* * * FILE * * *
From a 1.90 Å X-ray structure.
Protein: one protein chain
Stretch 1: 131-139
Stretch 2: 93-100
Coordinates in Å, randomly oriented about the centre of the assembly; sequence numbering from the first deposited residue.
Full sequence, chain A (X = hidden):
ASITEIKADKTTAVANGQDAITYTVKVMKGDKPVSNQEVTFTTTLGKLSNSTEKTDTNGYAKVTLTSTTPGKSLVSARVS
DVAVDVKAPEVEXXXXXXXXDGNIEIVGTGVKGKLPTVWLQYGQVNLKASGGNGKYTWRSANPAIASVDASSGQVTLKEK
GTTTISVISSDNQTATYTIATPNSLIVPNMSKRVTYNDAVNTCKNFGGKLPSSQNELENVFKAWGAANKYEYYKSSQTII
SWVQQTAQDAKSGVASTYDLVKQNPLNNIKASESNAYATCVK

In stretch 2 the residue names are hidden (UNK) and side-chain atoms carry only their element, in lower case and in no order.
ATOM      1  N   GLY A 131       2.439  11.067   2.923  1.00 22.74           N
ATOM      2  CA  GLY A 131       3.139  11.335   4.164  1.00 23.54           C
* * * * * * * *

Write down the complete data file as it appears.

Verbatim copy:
From a 1.90 Å X-ray structure.
Protein: one protein chain
Stretch 1: 131-139
Stretch 2: 93-100
Coordinates in Å, randomly oriented about the centre of the assembly; sequence numbering from the first deposited residue.
Full sequence, chain A (X = hidden):
ASITEIKADKTTAVANGQDAITYTVKVMKGDKPVSNQEVTFTTTLGKLSNSTEKTDTNGYAKVTLTSTTPGKSLVSARVS
DVAVDVKAPEVEXXXXXXXXDGNIEIVGTGVKGKLPTVWLQYGQVNLKASGGNGKYTWRSANPAIASVDASSGQVTLKEK
GTTTISVISSDNQTATYTIATPNSLIVPNMSKRVTYNDAVNTCKNFGGKLPSSQNELENVFKAWGAANKYEYYKSSQTII
SWVQQTAQDAKSGVASTYDLVKQNPLNNIKASESNAYATCVK

In stretch 2 the residue names are hidden (UNK) and side-chain atoms carry only their element, in lower case and in no order.
ATOM      1  N   GLY A 131       2.439  11.067   2.923  1.00 22.74           N
ATOM      2  CA  GLY A 131       3.139  11.335   4.164  1.00 23.54           C